Browsing M.Sc. Applied Health Sciences by Author "Hicks, Natalie"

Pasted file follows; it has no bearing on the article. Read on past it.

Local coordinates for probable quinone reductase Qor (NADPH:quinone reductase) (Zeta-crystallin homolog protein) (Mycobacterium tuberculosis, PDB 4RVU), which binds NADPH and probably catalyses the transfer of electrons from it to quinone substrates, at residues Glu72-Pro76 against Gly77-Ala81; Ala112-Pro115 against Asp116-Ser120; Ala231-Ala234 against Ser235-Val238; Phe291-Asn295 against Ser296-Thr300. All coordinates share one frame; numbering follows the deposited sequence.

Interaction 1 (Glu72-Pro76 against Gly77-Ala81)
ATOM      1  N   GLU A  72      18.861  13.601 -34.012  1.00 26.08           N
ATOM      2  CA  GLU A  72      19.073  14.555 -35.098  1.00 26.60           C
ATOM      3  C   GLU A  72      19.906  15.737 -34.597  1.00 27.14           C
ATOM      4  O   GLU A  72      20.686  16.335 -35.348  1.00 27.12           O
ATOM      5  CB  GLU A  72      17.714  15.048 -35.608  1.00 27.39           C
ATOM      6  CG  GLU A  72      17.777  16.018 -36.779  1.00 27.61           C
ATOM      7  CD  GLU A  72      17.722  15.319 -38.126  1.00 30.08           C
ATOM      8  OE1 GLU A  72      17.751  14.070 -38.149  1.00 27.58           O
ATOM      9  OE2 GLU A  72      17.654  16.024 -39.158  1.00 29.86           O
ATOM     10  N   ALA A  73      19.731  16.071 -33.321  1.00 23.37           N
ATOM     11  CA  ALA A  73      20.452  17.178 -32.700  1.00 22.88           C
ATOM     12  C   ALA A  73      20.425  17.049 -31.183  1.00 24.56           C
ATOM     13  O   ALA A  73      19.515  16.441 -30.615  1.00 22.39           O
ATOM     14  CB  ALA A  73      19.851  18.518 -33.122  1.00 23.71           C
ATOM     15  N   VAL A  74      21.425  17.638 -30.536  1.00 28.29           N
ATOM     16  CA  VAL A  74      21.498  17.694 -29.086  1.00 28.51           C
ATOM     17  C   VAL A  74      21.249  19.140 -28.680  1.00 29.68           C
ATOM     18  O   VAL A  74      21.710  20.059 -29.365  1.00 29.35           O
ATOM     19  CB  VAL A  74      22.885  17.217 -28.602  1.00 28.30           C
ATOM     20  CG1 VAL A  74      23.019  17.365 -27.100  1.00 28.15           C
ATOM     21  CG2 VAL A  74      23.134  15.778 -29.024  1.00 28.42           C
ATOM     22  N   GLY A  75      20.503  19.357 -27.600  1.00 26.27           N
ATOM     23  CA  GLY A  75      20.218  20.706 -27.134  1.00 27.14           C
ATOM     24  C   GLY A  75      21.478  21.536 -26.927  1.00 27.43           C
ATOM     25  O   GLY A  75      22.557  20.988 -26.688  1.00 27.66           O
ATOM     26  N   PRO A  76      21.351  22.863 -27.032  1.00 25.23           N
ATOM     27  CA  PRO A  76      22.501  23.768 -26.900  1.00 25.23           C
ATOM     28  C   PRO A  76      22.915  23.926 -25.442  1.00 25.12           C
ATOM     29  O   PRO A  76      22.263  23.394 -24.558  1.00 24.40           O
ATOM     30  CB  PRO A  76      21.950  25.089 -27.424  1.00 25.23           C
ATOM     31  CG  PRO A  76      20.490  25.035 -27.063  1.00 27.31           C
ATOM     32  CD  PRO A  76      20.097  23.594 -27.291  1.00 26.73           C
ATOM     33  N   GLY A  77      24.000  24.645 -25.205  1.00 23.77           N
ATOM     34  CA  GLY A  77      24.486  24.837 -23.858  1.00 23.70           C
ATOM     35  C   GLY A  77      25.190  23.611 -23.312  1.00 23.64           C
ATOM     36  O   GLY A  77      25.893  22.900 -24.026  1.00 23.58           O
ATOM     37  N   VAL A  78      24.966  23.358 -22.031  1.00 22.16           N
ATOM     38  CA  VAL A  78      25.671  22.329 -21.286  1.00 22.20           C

Contributions of mitogen-activated protein kinase signaling on mast cell differentiation and allergic phenotypeHicks, Natalie; Applied Health Sciences ProgramIntroduction: Mast cells are large granulated immune cells, and major drivers of allergic inflammation. Increased inflammatory activity and numbers of mast cells contribute to allergic disease, which is of increasing concern worldwide. Mast cells are derived from hematopoietic stem cells, which are found in the bone marrow. Specifics regarding the molecular mechanisms that control mast cell differentiation remain largely undiscovered. The mitogen activated protein kinase (MAPK) pathway is a highly evolutionarily conserved intracellular signaling pathway that is active in all eukaryotic cells. We sought to evaluate the role of the three major nodes of the MAPK pathway—JNK, ERK, and p38—in IL-3-mediated mast cell differentiation. Methods: Bone marrow-derived mast cell (BMMC) cultures were initiated from the bone marrow of C57BL/6 mice and differentiated in the presence of MAPK inhibitors. One group received 1 µM of JNK inhibitor JNK-IN-8, another 1 µM of the ERK inhibitor SCH772984, another 10 µM of the p38 inhibitor Losmapimod. The control group received no inhibitor. The β-hexosaminidase release assay was used to assess mast cell degranulation; enzyme-linked immunosorbent assay (ELISA) was used to measure cytokine secretion; and flow cytometry was used to measure marker and receptor expression. Results: In the JNK group, cells exhibited a reduced capability to degranulate, a down-regulation in IL-13, CCL1, CCL2, and an up-regulation in basal CCL9 secretion. In the ERK group, mast cells secreted decreased amounts of CCL2, increased amounts of CCL3, and down-regulated c-kit expression on the cell surface. In the p38 group, mast cells exhibited an increased capability to degranulate, secreted lower amounts of CCL1 and CCL2, and exhibited increased c-kit expression on the cell surface. Conclusion: Overall, JNK inhibition negatively affects both the early and late phases of allergic inflammation, ultimately producing an impaired inflammatory phenotype. ERK inhibition affects the late phase of allergic inflammation and cell surface receptor expression. p38 inhibition affects both the early and late phases of allergic inflammation, as well as cell surface receptor expression. This research contributes to the fundamental biological understanding of mast cell differentiation and may drive the development of future therapeutics for allergic disease.